If you’re having trouble adding active recovery to your training days, consider turning a rest day into an active recovery day. Instead of taking a complete break from working out, just lighten your load for a day and focus on giving your body the attention it needs.
Foods for Muscle Recovery
It's no secret that you need protein and carbohydrates for recovery, but you have to be sure to pick the right ones. Prioritize high-quality proteins in milk, yogurt, eggs, cheese, lean meats, nuts & seeds, soy foods, fish, and whey protein.
Then, prioritize carbs like fresh fruit, oatmeal, chocolate milk, whole grain pasta & bread, sweet potatoes, and quinoa. Try to avoid refined carbs because these can actually cause inflammation.
Add Extra Produce To Your Diet
Adding extra produce to your diet can further reduce inflammation because fruits and vegetables are high in antioxidants, which help protect cells from damage. They're also a good source of vitamins and minerals that are important for recovery. Even better, many fruits and veggies contain a decent amount of water that your cells need to recover.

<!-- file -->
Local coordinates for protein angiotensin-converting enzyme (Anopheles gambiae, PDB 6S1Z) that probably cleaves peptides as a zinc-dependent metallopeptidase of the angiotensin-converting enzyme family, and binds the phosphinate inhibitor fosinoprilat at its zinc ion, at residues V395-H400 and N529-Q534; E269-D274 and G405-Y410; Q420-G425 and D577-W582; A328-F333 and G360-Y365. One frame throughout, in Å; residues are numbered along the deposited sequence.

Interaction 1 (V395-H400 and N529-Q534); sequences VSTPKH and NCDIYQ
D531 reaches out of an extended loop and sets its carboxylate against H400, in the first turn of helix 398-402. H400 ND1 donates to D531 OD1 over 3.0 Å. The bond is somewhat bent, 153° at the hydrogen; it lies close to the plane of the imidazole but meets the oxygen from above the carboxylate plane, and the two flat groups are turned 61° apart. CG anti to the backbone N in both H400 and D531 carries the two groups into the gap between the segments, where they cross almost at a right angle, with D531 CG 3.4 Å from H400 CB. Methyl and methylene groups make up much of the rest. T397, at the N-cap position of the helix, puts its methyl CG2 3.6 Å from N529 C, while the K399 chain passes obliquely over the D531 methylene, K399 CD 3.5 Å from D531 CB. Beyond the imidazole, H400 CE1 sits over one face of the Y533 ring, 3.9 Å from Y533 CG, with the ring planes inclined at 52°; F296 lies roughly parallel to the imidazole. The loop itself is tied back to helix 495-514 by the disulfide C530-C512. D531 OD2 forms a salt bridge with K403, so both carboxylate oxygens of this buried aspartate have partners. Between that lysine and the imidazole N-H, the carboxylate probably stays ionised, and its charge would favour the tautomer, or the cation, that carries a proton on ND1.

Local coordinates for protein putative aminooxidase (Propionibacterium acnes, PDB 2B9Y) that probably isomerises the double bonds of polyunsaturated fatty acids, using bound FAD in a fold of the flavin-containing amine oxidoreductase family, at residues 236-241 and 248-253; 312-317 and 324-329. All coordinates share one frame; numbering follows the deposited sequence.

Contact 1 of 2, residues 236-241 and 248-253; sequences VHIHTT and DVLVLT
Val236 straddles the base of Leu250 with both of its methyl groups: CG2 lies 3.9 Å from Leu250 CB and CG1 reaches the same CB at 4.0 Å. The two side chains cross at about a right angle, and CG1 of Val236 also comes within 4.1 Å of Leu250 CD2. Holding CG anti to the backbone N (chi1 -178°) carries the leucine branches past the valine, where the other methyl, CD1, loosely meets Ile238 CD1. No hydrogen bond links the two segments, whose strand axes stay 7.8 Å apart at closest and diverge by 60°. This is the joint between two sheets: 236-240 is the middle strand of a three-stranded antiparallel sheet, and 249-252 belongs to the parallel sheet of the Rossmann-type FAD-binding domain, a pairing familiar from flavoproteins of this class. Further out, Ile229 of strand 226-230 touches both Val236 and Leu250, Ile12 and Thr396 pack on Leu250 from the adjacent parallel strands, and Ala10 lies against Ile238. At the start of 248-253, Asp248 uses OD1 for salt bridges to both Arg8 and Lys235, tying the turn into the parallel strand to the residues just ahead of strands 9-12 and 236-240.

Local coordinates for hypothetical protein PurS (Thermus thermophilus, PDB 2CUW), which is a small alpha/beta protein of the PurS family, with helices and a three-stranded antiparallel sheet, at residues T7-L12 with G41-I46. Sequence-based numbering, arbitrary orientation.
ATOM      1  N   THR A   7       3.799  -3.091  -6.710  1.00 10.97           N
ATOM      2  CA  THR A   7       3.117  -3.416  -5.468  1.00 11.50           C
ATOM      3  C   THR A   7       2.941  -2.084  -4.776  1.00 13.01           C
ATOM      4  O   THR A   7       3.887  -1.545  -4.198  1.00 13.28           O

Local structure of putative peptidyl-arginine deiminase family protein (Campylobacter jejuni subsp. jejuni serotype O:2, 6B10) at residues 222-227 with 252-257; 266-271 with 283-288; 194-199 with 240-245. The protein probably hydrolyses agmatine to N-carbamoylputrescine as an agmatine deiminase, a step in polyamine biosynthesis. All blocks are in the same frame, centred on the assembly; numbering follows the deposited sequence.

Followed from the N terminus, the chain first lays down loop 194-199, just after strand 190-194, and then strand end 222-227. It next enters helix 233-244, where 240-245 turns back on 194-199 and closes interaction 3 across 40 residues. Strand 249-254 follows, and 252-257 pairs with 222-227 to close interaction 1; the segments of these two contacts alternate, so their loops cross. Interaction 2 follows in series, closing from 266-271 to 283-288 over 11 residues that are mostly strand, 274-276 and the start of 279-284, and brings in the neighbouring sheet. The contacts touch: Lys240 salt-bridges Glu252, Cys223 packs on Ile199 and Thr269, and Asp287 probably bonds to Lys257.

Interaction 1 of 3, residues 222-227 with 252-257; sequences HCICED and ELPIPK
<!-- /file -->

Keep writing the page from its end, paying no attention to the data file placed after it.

Some of the best produce to reduce inflammation include tomatoes, strawberries, blueberries, cherries, oranges, and leafy greens (like spinach, kale, and collards).
Avoid Refined Carbs & Sugar
As mentioned above, refined carbs and sugar may worsen inflammation because they can disrupt the body's natural balance of good and bad bacteria. Common sources of refined carbs come from white bread, pasta, pastries, desserts, and many breakfast cereals. Instead, try focusing on swapping whole, unprocessed foods into your diet like fruits, vegetables, lean protein, and healthy fats.
Avoid Alcohol and Tobacco
Alcohol and tobacco are two of the most common causes of inflammation. They can damage cells and lead to a range of health problems even if you don't work out.